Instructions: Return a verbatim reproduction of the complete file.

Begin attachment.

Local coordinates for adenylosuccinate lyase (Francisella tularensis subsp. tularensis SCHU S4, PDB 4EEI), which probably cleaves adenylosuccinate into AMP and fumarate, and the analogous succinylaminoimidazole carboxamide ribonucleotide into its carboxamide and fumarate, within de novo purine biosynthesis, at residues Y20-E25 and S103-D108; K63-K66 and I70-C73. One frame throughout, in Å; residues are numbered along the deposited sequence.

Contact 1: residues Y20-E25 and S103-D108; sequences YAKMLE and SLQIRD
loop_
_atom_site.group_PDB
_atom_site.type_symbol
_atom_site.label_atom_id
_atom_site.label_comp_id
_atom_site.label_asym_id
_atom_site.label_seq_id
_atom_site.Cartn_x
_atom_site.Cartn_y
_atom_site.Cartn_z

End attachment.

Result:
Local coordinates for adenylosuccinate lyase (Francisella tularensis subsp. tularensis SCHU S4, PDB 4EEI), which probably cleaves adenylosuccinate into AMP and fumarate, and the analogous succinylaminoimidazole carboxamide ribonucleotide into its carboxamide and fumarate, within de novo purine biosynthesis, at residues Y20-E25 and S103-D108; K63-K66 and I70-C73. One frame throughout, in Å; residues are numbered along the deposited sequence.

Contact 1: residues Y20-E25 and S103-D108; sequences YAKMLE and SLQIRD
loop_
_atom_site.group_PDB
_atom_site.type_symbol
_atom_site.label_atom_id
_atom_site.label_comp_id
_atom_site.label_asym_id
_atom_site.label_seq_id
_atom_site.Cartn_x
_atom_site.Cartn_y
_atom_site.Cartn_z